Liver function tests are performed to detect, evaluate, and monitor liver disease or damage.
Pancreatic function tests (blood tests) measure the gland’s ability to secrete an adequate supply of enzymes or other substances necessary for digestion.
Amylase (the pancreatic enzyme responsible for digesting carbohydrates), lipase (the enzyme that digests fats), and trypsin (which digests proteins) levels are measured to determine pancreatic sufficiency.
Stool studies, the collection of stool samples over a two- or three-day period, is one of the most dependable ways to make a fat malabsorption diagnosis. More than seven grams of fat per day in the stool is a distinguishing malabsorption feature.
Stool pancreatic elastase is a marker of fat malabsorption that is less burdensome to collect, requiring a one time sample, rather than 3 day stool collection.
Stool can also be assessed for parasites or their eggs since a parasitic infection may be the cause of malabsorption.
Hydrogen breath tests examine samples of expired air for bacterial overgrowth by measuring exhaled hydrogen and/or methane after a sugar is consumed by the patient. These can also be used to assess for malabsorption of lactose, sucrose and fructose.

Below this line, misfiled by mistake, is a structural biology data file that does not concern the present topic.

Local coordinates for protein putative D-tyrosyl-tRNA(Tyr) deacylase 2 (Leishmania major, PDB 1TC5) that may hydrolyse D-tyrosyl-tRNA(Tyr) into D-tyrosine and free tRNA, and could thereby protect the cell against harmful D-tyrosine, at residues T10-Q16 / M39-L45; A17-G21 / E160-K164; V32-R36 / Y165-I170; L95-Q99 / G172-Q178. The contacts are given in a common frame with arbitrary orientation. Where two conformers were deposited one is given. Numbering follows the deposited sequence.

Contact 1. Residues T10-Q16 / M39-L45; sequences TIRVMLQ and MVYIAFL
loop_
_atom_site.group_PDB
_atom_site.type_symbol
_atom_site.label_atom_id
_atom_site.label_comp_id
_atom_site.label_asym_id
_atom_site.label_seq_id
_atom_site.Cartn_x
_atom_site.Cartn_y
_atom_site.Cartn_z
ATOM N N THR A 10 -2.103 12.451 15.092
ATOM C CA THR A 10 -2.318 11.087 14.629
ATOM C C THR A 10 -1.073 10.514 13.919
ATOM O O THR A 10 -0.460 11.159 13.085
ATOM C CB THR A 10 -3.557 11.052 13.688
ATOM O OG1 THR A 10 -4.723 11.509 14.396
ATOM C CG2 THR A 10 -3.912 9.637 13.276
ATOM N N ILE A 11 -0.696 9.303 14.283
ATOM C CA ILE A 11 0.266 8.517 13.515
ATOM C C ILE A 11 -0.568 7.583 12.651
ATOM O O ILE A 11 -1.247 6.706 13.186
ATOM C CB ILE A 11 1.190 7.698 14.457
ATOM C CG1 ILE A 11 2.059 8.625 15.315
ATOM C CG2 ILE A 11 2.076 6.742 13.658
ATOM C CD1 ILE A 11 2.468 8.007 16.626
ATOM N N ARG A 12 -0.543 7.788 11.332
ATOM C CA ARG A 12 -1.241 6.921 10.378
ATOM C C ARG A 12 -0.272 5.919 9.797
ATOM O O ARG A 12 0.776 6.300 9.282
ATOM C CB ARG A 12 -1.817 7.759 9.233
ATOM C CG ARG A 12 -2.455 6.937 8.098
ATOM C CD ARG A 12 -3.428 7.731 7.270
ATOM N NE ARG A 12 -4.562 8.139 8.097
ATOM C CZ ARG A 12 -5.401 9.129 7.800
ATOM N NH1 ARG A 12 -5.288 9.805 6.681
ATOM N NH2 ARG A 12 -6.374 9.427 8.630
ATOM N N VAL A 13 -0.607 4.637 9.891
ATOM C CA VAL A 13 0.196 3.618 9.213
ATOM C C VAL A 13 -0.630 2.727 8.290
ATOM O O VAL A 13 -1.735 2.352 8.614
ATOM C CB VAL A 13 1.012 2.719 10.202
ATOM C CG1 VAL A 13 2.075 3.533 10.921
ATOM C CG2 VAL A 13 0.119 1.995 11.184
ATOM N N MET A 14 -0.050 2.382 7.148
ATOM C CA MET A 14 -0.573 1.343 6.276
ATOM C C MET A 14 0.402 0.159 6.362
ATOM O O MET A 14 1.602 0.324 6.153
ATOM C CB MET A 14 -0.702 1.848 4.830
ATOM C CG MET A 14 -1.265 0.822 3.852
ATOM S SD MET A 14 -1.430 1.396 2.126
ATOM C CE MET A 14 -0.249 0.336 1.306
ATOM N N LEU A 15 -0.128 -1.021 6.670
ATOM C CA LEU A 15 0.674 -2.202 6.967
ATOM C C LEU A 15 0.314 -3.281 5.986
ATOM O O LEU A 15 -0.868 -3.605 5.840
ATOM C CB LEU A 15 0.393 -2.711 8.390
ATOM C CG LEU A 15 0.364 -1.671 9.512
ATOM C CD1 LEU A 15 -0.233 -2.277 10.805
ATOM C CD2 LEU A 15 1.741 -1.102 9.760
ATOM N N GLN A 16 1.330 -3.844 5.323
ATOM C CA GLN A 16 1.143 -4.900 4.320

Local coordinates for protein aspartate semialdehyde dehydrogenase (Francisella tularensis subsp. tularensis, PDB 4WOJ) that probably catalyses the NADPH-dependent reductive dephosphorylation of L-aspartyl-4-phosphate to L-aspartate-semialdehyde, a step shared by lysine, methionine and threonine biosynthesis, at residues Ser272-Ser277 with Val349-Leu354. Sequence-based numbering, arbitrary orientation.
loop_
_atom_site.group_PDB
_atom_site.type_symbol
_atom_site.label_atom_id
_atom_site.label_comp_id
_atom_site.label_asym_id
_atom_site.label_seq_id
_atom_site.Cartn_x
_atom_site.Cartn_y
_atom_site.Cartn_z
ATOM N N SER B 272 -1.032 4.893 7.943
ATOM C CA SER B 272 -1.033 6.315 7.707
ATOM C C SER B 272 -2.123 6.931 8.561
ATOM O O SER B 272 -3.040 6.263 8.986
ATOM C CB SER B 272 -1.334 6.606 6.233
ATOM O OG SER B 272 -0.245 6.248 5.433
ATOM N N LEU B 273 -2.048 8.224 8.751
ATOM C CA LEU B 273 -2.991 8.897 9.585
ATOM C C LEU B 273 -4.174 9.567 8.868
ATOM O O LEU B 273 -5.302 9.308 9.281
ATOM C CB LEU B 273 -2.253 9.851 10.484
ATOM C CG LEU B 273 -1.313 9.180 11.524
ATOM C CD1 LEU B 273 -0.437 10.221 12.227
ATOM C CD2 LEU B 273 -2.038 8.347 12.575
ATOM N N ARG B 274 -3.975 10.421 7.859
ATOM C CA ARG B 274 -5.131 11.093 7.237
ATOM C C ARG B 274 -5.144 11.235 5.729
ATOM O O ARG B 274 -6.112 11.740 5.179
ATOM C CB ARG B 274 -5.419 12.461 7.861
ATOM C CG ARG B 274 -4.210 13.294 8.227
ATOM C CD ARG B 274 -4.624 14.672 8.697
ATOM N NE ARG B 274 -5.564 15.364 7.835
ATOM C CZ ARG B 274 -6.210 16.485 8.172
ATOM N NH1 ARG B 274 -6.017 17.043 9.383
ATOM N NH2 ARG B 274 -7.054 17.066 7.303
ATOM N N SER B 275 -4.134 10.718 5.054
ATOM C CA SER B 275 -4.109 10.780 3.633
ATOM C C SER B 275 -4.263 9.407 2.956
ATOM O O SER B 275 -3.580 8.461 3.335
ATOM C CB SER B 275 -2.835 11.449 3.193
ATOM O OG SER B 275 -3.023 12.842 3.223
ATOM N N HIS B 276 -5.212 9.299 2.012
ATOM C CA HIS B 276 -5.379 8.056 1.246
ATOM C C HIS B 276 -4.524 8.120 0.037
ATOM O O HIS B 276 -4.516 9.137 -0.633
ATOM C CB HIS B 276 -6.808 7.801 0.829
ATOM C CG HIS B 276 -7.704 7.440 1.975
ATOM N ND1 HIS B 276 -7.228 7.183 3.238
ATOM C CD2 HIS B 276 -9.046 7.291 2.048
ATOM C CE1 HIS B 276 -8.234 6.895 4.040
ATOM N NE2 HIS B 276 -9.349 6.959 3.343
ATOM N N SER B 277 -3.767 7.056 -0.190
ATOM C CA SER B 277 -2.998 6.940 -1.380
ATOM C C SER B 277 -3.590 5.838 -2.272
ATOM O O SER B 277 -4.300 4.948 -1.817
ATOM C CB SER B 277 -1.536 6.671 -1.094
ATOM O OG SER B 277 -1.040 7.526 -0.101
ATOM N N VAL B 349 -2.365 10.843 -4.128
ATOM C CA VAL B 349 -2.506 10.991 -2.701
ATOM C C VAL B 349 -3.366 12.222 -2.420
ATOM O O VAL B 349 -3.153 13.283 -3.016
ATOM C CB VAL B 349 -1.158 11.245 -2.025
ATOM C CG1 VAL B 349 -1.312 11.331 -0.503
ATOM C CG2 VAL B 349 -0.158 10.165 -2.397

Secretin stimulation tests examine the pancreas’ ability to respond to the hormone secretin, produced by the small intestine when partially digested food has moved from the stomach to the beginning of the small intestine.
X-rays with barium liquid contrast require a chalky solution, barium, to be drunk to coat the lining of the small intestine. Barium appears white on X-ray film, revealing any structural abnormalities, like strictures of fistulae.
Computerized tomography scans (CT scan) is a specialized X-ray technique capable of collecting more detail than a standard X-ray. CT scans can determine whether or not there is an underlying illness such as chronic pancreatitis or Crohn’s disease for which malabsorption has become a symptom and/or complication.